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On sunny noons upon the deck's smooth face,
On stormy nights, when wild northwesters rave,
--Arthur Hugh Clough.
THE RHODORA The thought in this beautiful and perfect little poem is similar to the thought in Tennyson's Flower in the Crannied Wall:
Flower in the crannied wall,
I pluck you out of the crannies,
I should know wbat God and man is.
They present the idea of the unity of all things. Emerson makes Nature say, in The Sphinx, “Who telleth one of my meanings is master of all I am.” This is the central theme of The Rhodora. Longfellow, speaking of Emerson, says:
It was his faith, perhaps is mine,
That life in all its forms is one. A secondary thought is stated in the line, “Beauty is its own excuse for being.” This is a thoroughly sound and thoroughly useful principle, but one which the world has not fully accepted, at least in practice.
In May, when sea-winds pierced our solitudes,
Why thou wert there, O rival of the rose !
I never thought to ask, I never knew : But, in my simple ignorance, suppose The selfsame Power that brought me there brought you.
-Ralph Walão Emerson. The Rhodora belongs to the Rhododendron family and is a native of cold and wet wooded places from Pennsylvania north. It has delicate rosy flowers which appear before the leaves.
It line of cold and gets to the Rhodos
THE FINDING OF THE LYRE
This is an allegory and tells in simple rhyme an old and familiar truth–the world is full of music and beauty and opportunity, all about us every day. But most of us fail to see or hear or understand. The man of genius, whether poet, musician, inventor, or philosopher, is the one who discovers them, interprets them, and puts them to use.
THE FINDING OF THE LYRE
What once a tortoise served to cover;
The surf had rolled it over,
As wind and weather might decide it,
Cheap burial might provide it.
2 It rested there, to bleach or tan;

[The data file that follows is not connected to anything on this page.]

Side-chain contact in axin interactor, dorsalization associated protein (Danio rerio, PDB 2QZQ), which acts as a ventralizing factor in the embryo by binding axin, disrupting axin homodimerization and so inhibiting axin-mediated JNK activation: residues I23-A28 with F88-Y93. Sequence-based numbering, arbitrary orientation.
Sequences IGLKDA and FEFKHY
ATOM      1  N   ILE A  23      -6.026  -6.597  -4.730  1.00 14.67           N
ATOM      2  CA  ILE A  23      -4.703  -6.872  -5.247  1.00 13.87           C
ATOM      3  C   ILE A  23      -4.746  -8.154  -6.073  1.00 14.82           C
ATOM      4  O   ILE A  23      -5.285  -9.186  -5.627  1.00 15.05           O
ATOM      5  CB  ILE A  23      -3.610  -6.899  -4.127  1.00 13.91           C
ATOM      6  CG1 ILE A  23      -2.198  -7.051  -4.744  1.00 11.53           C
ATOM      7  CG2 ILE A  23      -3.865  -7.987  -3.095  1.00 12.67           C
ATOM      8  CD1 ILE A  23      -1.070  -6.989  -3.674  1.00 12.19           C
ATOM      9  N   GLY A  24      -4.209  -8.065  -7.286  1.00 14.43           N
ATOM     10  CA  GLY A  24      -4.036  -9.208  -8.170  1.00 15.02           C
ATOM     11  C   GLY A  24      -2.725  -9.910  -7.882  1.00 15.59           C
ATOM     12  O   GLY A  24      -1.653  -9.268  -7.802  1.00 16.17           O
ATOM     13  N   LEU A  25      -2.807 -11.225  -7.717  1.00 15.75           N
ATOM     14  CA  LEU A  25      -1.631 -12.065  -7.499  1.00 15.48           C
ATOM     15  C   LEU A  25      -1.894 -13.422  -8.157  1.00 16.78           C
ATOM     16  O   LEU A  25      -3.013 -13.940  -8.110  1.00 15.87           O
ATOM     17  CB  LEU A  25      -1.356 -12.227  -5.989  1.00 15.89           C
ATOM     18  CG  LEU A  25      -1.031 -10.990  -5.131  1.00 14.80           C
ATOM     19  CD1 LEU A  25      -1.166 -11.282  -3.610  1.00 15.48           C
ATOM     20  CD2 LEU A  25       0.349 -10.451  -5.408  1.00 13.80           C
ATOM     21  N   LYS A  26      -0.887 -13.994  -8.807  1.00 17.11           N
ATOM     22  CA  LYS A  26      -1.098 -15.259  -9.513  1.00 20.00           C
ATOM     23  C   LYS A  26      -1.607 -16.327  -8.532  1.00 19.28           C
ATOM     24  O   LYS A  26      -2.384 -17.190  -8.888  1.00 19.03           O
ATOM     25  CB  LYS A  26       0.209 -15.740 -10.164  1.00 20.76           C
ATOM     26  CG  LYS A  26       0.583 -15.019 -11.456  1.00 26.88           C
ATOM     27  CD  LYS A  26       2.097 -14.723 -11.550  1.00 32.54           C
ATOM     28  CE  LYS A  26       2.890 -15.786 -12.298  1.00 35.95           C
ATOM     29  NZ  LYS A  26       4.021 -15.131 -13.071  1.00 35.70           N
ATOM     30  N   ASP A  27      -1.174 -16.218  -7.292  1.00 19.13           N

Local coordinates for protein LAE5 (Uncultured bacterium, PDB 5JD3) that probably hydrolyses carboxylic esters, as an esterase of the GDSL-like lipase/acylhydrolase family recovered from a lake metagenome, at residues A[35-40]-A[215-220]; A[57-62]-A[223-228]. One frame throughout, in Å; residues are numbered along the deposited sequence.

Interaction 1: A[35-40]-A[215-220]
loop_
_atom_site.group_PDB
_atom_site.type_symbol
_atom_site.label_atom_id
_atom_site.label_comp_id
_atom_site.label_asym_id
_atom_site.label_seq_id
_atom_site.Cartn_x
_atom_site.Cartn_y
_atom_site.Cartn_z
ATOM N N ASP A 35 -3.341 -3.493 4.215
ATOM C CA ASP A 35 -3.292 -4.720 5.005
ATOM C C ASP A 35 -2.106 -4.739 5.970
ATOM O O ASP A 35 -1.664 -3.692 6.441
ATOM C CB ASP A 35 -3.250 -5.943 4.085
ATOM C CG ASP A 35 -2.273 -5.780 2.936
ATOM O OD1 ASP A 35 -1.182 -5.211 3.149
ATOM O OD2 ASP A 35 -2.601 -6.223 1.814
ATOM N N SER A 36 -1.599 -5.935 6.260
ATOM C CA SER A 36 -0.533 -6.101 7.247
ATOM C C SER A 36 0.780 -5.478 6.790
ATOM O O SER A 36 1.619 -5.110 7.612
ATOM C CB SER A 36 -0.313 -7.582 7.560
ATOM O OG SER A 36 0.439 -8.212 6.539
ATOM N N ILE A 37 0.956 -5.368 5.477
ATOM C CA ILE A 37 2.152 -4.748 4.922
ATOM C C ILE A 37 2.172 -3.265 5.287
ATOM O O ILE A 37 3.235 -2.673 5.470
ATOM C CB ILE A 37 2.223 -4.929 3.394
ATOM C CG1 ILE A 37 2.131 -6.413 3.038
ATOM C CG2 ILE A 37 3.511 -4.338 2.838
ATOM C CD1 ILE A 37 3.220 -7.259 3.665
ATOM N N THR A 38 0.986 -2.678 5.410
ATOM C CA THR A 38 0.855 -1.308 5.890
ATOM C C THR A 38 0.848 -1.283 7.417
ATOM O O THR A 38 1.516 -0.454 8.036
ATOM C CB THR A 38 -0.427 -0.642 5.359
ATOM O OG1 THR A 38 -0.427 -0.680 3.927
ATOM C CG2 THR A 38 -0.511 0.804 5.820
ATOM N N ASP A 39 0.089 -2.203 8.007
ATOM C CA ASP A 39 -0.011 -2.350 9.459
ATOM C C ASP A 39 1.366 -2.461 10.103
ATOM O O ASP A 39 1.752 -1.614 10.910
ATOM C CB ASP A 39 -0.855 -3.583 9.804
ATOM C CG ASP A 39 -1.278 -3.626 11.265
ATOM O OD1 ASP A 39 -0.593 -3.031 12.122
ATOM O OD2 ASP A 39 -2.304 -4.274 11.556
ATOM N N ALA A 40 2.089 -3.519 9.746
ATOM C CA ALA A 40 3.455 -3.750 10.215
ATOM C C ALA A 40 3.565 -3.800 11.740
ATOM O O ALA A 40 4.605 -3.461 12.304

The rains had soaked, the suns had burned it; With many a ban the fisherman
Had stumbled o'er and spurned it; And there the fisher girl would stay,
Conjecturing with her brother How in their play the poor estray
Might serve some use or other.
So there it lay, through wet and dry,
As empty as the last new sonnet, Till by and by came Mercury,
And having mused upon it, “Why, here,” cried he, “the thing of things
In shape, material, and dimensions ! Give it but strings, and, lo, it sings,
A wonderful invention !"
4 So said, so done; the chords he strained,
And as his fingers o'er them hovered,
The lyre had been discovered.
Dead shell, of soul and thought forsaken,
-James Russell Lowell.
Mercury-in classic mythology, was the supposed inventor of the lyre, and of weights and measures. He was also the messenger of the gods.
As empty as the last new sonnet-referring to the poor quality of current poetry.
THE SANDS O’ DEE
The meaning of genuine poetry can never be fully expressed in prose. Poetry appeals to the emotions, and part of the appeal is made through the rhythm, the “music,” of the lines. The haunting melody of Poe's Annabel Lee, for example, creates an emotion of pleasure quite apart from the meaning of the verses.
The three qualities of Charles Kingsley's little poem The Sands o Dee are imagination, melody, and mystery. A young girl goes to call the cattle home from the marshes of the River Dee where it flows into the Irish Sea; in the blinding mist and the wet western wind she loses her way, the tide comes creeping up and carries her out among the fishermen's nets. By her golden hair she is recognized, for no salmon ever shone so fair. The tragedy so appeals to the fishermen that their natural superstition leads them to imagine that they still sometimes hear her voice across the sands o’ Dee going as of old to call the cattle home. Thus a legend, such as is the basis of the story in the poem, arises.
These things are treated with so much imagination and melody, and the mysterious element is so closely